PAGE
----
The first to buck tradition was John II in 533. Born Mercury, he decided he could not reasonably head the church with the name of a pagan Roman god.
The first papal name to be repeated was Sixtus. The first Sixtus took the pontificate in the second century and there have been four others.
As with kings and emperors, a Roman numeral is added if the Pope has had a namesake as predecessor -- John Paul I was unusual in not waiting for history to decide if anyone else wanted to be known by the same name.
Vatican experts on Catholic websites say that while the next Pope may want to show willingness to continue in the same vein as his predecessor by being called John Paul III.
On the other hand, the late Pope's lengthy stint in office, 26 years, may prove an incentive to embark on a new path.
The experts suggest that, given an increasing emphasis on the teachings of the gospels, another disciple's name might be appropriate.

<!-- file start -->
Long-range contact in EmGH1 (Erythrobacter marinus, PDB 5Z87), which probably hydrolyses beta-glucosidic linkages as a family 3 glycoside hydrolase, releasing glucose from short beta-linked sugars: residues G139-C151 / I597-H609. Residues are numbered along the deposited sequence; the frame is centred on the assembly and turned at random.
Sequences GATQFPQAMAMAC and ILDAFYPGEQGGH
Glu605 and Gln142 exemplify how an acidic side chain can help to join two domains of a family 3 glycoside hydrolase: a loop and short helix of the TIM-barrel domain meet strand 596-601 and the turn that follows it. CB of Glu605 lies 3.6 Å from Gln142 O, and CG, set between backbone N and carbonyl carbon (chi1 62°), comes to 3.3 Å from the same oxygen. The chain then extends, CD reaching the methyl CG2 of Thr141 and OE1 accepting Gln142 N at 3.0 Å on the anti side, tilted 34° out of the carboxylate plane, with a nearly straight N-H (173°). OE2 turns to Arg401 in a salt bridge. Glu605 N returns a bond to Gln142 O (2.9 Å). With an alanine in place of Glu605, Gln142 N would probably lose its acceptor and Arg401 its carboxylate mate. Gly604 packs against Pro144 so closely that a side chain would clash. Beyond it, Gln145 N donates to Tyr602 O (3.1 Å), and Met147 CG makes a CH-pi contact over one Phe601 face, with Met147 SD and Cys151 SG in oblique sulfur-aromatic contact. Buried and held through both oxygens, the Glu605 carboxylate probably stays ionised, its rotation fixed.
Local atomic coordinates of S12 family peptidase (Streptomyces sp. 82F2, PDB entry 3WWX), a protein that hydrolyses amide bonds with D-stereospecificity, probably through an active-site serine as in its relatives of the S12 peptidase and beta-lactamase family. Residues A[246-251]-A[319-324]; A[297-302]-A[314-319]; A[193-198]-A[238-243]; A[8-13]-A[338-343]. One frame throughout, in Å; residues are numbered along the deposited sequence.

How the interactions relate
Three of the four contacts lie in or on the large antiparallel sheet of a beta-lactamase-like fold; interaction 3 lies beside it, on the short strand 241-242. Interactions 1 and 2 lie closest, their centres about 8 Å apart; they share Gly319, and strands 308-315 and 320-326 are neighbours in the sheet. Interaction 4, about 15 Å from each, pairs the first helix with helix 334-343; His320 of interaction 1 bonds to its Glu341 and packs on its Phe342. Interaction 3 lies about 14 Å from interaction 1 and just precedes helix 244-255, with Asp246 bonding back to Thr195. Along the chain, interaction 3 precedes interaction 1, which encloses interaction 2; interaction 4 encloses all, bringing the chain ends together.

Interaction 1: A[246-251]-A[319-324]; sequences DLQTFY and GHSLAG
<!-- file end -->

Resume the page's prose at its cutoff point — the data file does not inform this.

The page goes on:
Becoming John XXIV may indicate a desire for further reforming the church. Choosing Paul VII might show a desire to pursue a strong moral stance.
Becoming Pius XIII may suggest a return to tradition, and perhaps even the unwinding of some of the radical changes over the past decades.
A Gregory might want to restore many of the church's lost treasures such as its beautiful liturgy and music.
So, not as easy as it seems but when was naming ever easy!!
April 05, 2005
What's in a name?
Choosing a suitable name for a business is a far from easy task. A report says that 24% of small UK firms spent less than 10 minutes on one of their most important business decisions....
An article by the Evening Gazette asks, 'What's in a brand? A new report says choosing a suitable name for a business is a far from easy task. Get it wrong and it can be a turn-off to customers. More than a quarter of 200 small UK firms interviewed about how they chose their name, admitted that they had spent less than an hour on deciding on what they were going to be called, while 24% spent less than 10 minutes on one of their most important business decisions....
LingoLAB is a creative naming agency,
creating the language that makes brands successful.